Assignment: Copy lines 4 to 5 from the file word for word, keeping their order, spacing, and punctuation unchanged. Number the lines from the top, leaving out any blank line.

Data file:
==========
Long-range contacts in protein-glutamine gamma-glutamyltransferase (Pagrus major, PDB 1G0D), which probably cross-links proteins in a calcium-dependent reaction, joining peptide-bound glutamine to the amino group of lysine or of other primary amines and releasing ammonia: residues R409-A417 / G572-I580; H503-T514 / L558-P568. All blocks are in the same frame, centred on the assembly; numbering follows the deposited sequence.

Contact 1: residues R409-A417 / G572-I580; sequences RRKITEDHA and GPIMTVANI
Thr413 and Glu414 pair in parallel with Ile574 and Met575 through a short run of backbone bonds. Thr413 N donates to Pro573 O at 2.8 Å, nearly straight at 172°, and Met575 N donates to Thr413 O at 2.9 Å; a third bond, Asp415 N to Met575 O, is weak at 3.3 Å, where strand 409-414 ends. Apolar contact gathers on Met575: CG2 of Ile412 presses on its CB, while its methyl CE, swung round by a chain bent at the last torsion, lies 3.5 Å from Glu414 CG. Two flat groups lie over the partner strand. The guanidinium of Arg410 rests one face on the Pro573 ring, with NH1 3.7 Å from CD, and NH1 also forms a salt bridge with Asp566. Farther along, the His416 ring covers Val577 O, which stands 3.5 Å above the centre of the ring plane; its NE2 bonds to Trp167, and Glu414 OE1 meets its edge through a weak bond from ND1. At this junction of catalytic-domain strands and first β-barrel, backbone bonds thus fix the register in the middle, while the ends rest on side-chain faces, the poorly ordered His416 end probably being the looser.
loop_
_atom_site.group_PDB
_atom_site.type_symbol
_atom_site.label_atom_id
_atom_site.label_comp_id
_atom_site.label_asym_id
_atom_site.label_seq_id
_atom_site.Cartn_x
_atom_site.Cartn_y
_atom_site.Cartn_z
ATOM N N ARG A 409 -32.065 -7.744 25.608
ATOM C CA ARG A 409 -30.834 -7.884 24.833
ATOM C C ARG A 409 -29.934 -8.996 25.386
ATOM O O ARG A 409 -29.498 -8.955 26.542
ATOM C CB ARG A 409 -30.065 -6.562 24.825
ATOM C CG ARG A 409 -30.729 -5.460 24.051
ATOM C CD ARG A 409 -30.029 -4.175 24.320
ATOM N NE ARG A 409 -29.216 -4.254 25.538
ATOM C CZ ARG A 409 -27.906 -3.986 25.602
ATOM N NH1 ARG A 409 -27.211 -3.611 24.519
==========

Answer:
loop_
_atom_site.group_PDB